I love to travel. I’m fortunate to have summers off and that my husband travels nearly every week for work (well, that’s unfortunate) accruing thousands of flight and hotel points for our family to use to get away. As a voracious romance reader, I always have too many books in my TBR at any time, and I often read what I hope to review. But summer/travel reading is different! On the road, I generally limit myself to one author and binge their catalog – bonus points if they have a long running series that will keep me occupied over many days.
Generally speaking, this hasn’t been a super great reading year for me (so far). So, during trips this summer, I opted to re-read remembered favorites from my earliest days reading historical romance. I worked my way through The Wallflowers series by Lisa Kleypas, all of Sherry Thomas’s standalone historicals (I fell in love with Not Quite a Husband all over again), the Rules for the Reckless series by Meredith Duran (every book improves on the one before it), and Duran’s standalone titles (I didn’t enjoy these nearly as much the second/third time around). But on my most recent trip (a remote cabin in Maine with no electricity, wi-fi, or AC, and an outhouse – THE WORST), I re-read the Howl at the Moon series by Eli Easton, before picking up the newest book in the series, How to Run with the Wolves. This was an excellent idea my friends.
The Howl at the Moon series centers on the small remote (fictional) town of Mad Creek, tucked away in the California mountains. Against all odds, Mad Creek has managed to keep a very big secret: half the town is made up of ‘quickened’ – dogs who can shift into human form. The series kicks off with How to Howl at the Moon, in which we meet human Tim Weston, who has lost everything. After discovering his boss patented all of Tim’s vegetable hybrids under his own name, Tim quit the business. When a friend offers him a free place to stay for six months in exchange for an elusive rose hybrid, Tim takes off. With limited savings and little more than the clothes on his back and the plants and seeds he was able to keep away from his boss, Tim arrives in town depressed and a bit desperate. Hoping to grow enough vegetables to sustain a small farm stand business, Tim is determined to survive and thrive in his new home.
Strangers are a rarity in Mad Creek, so when Sheriff Lance Beaufort (a Border Collie in his dog form) catches Tim’s scent in the local diner, he decides to find out just what Tim’s doing in his town. Communities close to Mad Creek are struggling with an influx of illegal marijuana farms – and Tim’s scent reeks of the plant. Lance decides Tim is up to no good (unbeknownst to him, Tim hitchhiked much of the way to Mad Creek and picked up the scent from one of his rides), and he launches an investigation into Mad Creek’s newest resident. The highly unorthodox ‘investigation’ takes on a life of its own and Lance soon finds himself regretting his actions – and falling hard for the awkward, handsome, loveable Tim. Along the way, readers get to know more about the town and the humans and quickened who call it home – many of whom become recurring secondary characters – and with every story, I fell more and more in love with Mad Creek and this series.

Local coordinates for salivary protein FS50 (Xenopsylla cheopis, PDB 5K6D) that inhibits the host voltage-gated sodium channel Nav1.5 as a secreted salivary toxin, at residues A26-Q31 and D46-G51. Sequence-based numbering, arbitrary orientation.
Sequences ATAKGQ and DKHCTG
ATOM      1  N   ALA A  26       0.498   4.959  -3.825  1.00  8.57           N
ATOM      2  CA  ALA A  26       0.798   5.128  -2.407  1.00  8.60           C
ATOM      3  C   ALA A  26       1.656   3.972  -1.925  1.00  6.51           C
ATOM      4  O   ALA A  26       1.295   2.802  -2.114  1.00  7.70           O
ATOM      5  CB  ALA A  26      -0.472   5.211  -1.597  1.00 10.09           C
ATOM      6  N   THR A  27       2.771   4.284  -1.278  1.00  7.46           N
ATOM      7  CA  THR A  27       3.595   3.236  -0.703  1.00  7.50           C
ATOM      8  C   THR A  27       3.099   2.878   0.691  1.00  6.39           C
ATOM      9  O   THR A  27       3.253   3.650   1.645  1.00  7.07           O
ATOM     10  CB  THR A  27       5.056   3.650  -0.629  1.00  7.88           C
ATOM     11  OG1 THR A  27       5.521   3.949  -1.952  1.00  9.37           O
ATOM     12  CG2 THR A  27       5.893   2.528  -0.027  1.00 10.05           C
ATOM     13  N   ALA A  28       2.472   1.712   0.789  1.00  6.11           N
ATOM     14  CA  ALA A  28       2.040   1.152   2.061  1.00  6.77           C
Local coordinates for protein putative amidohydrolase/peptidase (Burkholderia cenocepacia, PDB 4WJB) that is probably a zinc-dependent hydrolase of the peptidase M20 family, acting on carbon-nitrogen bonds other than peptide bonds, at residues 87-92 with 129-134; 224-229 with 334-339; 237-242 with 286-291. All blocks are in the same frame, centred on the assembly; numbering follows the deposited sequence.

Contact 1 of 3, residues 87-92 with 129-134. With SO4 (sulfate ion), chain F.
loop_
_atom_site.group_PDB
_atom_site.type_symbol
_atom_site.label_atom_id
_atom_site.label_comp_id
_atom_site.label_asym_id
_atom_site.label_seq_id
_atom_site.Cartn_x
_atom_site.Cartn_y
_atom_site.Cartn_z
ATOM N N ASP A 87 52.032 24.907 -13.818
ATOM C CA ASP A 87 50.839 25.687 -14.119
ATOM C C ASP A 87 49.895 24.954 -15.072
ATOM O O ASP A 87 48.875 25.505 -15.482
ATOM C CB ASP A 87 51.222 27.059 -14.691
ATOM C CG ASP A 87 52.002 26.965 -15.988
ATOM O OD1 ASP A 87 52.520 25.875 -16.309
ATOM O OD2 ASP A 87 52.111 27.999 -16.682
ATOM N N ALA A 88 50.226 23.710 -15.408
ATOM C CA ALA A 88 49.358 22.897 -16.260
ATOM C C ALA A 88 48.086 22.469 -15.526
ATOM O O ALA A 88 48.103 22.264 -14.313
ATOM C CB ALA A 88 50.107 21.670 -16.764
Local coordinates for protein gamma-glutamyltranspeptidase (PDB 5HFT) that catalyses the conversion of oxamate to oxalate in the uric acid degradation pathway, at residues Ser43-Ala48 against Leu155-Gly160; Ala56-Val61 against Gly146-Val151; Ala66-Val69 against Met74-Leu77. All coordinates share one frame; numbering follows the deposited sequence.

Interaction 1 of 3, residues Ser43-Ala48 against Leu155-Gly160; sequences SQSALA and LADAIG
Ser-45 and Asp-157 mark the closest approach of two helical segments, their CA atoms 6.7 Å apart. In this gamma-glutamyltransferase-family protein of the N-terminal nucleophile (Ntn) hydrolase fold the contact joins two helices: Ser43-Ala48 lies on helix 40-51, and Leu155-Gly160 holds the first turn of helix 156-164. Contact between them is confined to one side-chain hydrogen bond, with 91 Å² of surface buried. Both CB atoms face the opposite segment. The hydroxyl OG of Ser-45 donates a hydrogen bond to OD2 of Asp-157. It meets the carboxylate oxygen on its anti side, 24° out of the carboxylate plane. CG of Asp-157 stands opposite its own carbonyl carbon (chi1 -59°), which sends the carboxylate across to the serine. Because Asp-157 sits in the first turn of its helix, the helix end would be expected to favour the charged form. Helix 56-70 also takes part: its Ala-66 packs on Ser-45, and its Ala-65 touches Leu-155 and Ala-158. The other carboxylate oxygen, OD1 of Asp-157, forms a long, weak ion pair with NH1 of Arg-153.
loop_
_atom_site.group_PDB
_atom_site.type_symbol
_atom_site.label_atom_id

Look friends, I’m not a pet owner, but Easton obviously loves dogs, and she imbues each of these unique stories with that love. All of the books are variously charming, sweet, low-angst, romantic, and funny, and the series is simply a delight. And whether or not you like dogs (or animals, really) or shifters, the pleasures of this series are hard to resist. Each book introduces readers to a new principal character (some human, some quickened) and then chronicles his path to happily ever after. Mad Creek couples mate for life, and there are no cliffhangers anywhere in sight. If I had to pick a favorite, it would be either How to Howl at the Moon (book one) or How to Walk Like a Man (book two). But I’ve enjoyed every book in the series, and the newest, How to Run with the Wolves, introduces a new pack that will feature in a future series.
Howl at the Moon is everything I want in a fun summer/travel series. Funny, sexy, sweet…and at five books, the series is a solid DIK for this reader. Do you differentiate summer or travel books from your regular reading? What are YOU reading this summer?
~ Em Wittmann